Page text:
Meth user shares his story of addiction, recovery in prison

  • James Mott sits at the state prison for men in Concord on Dec. 22. Mott says he used methamphetamine to help get off heroin. Elodie Reed / Monitor staff

Monitor staff
Published: 12/31/2016 8:07:57 PM

James Mott knew people who tweaked when they used methamphetamine, hearing voices and seeing things that weren’t there.

But Mott, who started using methamphetamine as a way to wean himself off heroin, said the synthetic stimulant never made him act “weird.”

Explaining how the drug made him feel, the 31-year-old Concord man compared it to liquid courage.

“For me it was ... say you walk into a bar and you talk to that cute chick across the bar, and you’re nervous,” he explained. “You get a few drinks and you can go up and talk.

“That’s the way it was for me,” he added. “I could use it and I was invincible. I didn’t fear anything.”

After about a decade of IV heroin use and multiple attempts at different rehab programs, Mott was introduced to meth one summer. He found that the powerful, addictive stimulant helped ease his cravings for heroin and kept withdrawal sickness at bay.

“(It) definitely gave me the motivation, it took away any withdrawal symptoms,” he said. “It worked for me. Towards the end, I wasn’t even using heroin, I was using methamphetamine.”

Mott said he used meth every day for a year.

His habit ended abruptly on July 1, with him burying himself in attic insulation in an attempt to hide from Concord police, who were searching the Perley Street house where he and others were making the drug using the “one pot” method.

“My use graduated to an almost-dangerous level,” he said. “I could put down more than your average person.”

At that point, he could shoot an “eight ball” – or 3.5 grams – of meth per day.

Tall and thin, with prominent cheekbones and his brown hair clipped short, Mott is currently serving his second sentence in the New Hampshire State Prison and waiting for a trial date on charges that he manufactured methamphetamine and stored and disposed of meth waste products in the same residence that a child lived in.

Mott recently agreed to be interviewed about his history of drug use. He declined to talk about the Perley Street incident because his case is ongoing.

Sitting in a tiny interview room at the prison, Mott said he hopes his story can help deter young people who might be starting to use drugs.

“I might not be able to help tons of people, but if it’s just one kid to take my experience and change themselves and prevent them from sitting here, talking to you,” he said.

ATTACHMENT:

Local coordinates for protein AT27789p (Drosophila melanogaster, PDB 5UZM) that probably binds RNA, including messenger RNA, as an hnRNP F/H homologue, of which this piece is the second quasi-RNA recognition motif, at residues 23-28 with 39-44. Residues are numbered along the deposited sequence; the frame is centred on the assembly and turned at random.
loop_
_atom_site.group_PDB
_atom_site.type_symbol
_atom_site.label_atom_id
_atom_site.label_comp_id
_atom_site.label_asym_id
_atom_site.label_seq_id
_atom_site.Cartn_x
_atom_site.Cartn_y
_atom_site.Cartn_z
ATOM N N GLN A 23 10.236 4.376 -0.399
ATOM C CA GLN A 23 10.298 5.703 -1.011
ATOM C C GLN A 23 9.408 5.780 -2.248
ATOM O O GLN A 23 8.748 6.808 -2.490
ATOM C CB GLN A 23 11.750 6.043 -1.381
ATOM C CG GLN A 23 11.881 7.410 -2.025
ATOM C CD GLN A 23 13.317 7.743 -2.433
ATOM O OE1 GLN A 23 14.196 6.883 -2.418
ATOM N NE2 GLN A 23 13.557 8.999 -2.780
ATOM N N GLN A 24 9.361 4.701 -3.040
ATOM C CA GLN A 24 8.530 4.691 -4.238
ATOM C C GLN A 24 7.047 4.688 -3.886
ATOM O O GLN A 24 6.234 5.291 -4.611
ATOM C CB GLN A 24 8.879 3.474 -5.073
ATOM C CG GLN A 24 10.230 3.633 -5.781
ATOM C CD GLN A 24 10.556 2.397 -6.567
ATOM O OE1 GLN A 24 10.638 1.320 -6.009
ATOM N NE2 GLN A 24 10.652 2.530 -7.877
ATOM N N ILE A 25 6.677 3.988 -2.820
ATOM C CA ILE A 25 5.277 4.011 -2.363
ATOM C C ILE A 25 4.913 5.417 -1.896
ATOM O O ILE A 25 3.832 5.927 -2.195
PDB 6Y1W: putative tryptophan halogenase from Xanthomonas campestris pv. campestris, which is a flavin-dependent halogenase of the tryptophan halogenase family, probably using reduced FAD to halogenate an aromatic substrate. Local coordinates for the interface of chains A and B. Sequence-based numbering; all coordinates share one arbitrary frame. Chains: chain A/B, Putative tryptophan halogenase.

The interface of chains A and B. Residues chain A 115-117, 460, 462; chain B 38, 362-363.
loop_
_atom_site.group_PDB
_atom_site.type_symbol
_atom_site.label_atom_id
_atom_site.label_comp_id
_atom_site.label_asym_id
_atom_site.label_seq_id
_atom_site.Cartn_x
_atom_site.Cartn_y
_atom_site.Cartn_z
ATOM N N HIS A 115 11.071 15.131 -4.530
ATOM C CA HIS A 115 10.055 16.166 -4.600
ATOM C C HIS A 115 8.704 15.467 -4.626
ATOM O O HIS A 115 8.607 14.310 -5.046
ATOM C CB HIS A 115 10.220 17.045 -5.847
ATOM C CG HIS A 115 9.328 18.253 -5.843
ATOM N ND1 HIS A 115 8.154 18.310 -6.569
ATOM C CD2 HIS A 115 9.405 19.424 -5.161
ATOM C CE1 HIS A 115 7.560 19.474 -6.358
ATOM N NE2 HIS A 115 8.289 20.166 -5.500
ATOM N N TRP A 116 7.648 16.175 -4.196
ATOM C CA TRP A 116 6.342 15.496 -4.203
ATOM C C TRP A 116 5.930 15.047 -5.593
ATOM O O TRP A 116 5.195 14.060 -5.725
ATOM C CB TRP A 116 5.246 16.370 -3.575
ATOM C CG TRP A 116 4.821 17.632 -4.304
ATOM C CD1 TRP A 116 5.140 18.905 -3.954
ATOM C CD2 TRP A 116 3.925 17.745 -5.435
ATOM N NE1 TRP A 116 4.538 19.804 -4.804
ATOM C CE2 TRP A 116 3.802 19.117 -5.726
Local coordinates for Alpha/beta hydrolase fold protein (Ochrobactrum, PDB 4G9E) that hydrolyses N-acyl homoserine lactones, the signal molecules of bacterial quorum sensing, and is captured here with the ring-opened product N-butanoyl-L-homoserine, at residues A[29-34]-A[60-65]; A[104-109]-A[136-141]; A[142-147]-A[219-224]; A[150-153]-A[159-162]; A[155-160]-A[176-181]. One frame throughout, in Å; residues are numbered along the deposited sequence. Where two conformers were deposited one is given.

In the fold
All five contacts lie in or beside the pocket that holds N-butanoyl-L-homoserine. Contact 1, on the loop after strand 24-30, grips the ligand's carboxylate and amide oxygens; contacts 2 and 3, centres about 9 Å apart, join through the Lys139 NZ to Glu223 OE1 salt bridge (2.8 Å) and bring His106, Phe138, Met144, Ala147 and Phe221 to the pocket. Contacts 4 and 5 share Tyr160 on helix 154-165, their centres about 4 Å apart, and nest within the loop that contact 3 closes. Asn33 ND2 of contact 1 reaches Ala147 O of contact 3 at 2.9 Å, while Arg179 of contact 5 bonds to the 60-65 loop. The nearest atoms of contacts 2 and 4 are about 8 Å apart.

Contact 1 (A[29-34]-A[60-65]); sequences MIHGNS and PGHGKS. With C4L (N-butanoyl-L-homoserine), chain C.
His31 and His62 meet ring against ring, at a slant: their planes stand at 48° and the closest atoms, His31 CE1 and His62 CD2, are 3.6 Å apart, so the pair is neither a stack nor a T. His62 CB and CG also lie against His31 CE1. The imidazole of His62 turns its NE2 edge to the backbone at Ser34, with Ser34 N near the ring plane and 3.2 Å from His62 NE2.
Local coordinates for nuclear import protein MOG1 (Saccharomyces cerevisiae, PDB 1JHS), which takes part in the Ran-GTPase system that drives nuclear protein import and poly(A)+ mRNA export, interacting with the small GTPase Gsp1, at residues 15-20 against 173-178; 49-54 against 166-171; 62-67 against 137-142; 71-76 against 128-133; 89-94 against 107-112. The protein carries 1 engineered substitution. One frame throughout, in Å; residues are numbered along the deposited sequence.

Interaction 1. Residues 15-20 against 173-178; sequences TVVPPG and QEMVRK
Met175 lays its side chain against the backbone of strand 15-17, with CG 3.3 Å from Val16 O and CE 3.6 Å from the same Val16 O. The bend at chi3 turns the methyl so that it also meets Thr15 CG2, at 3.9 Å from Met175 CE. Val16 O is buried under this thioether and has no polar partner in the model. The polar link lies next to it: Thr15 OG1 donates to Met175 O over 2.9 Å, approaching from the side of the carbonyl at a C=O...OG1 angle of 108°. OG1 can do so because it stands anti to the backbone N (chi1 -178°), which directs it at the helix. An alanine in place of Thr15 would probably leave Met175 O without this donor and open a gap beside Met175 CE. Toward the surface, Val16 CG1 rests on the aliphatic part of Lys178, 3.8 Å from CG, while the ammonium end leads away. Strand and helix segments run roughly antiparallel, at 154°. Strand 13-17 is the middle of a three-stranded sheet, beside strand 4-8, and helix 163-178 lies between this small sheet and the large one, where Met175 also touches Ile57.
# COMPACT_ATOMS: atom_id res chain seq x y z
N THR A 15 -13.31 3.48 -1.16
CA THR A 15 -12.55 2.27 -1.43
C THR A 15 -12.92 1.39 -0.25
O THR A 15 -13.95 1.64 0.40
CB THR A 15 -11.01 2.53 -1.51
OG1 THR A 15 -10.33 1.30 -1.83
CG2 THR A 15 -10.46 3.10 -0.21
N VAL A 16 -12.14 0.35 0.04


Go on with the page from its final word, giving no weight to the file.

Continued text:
Raised in neighboring Hopkinton, Mott graduated from Hopkinton High School and went to college in Colorado for a couple years.

He was an avid outdoors enthusiast, training to become a professional skier.

“I was big into sports,” he said. “I never really wanted to grow up, so I was in outdoor leadership. I was big into rock climbing, alpine skiing.”

Before he started using heroin, Mott was a recreational drug user, smoking marijuana and drinking beer on weekends, occasionally using cocaine and hallucinogenic mushrooms.

“Other than that, I was a pretty late bloomer,” he said.

Mott was in his early twenties when he started using heroin – shooting the drug intravenously.

“There’s just that one day where you basically rely on it to function,” he said of the opiate. “It creeps up on you before you know it.”

Mott tried different rehab programs including the Farnum Center in Manchester and Bethlehem’s Friendship House.

“They’re great, but you get out of them what you put in, and I was a young kid,” he said. “I didn’t want to get sober.”

In addition to residential treatment, Mott also went to Concord Metro, the local methadone clinic. Methadone is an opioid that is used for medically assisted treatment – helping block withdrawal symptoms for opiate addicts. However, many patients must travel to methadone clinics every day to receive a dose of the drug.

Mott went to Concord Metro for two years. Gradually, his methadone dose was raised to 240 milligrams, which took him four months to detox from. He said withdrawing from the drug was worse than heroin.

So when he tried crystal meth for the first time, Mott felt it was the right counterbalance to his heroin use.

“They’re both very powerful drugs, but for me to function, I’d rather stay up for a week at at time than sleep all day,” he said. “I could eat, function, sleep.”

Mott said he has been diagnosed with ADHD as a kid. He was prescribed attention deficit medications like Ritalin and Adderall, which both contain amphetamine – a chemical cousin of meth.

“I had been ADHD my whole life,” Mott said. “Not that it makes it right, but I definitely self-medicated.”

Mott spends his days in prison reading, working out and volunteering for an intensive outpatient treatment program. 

He has a job shoveling snow in winter and mowing lawns and clipping flowers in summer.

“It pays a buck a day, at least it’s something,” he said. “Better than sitting around, doing nothing.”

He said he’s found a good group of guys that help keep him focused, but the specter of addiction can still rear its head.

“Here I am, my second prison visit,” Mott said, “and I’m not going to lie, days go by where I think about using all the time, which is scary. That’s addiction in a nutshell.”

He is taking things one day at a time, and says he finds the routines of prison help keep him grounded. He hasn’t thought too much about the future, but knows that whatever comes next will be a big change.

“I’m 31,” he said. “When I leave here, I’ll be starting over from scratch. Wouldn’t be the first time this has happened, but what else can I do, besides pick myself up and walk.”

(Ella Nilsen can be reached at 369-3322, enilsen@cmonitor.com or on Twitter @ella_nilsen. Elodie Reed contributed to this report.)




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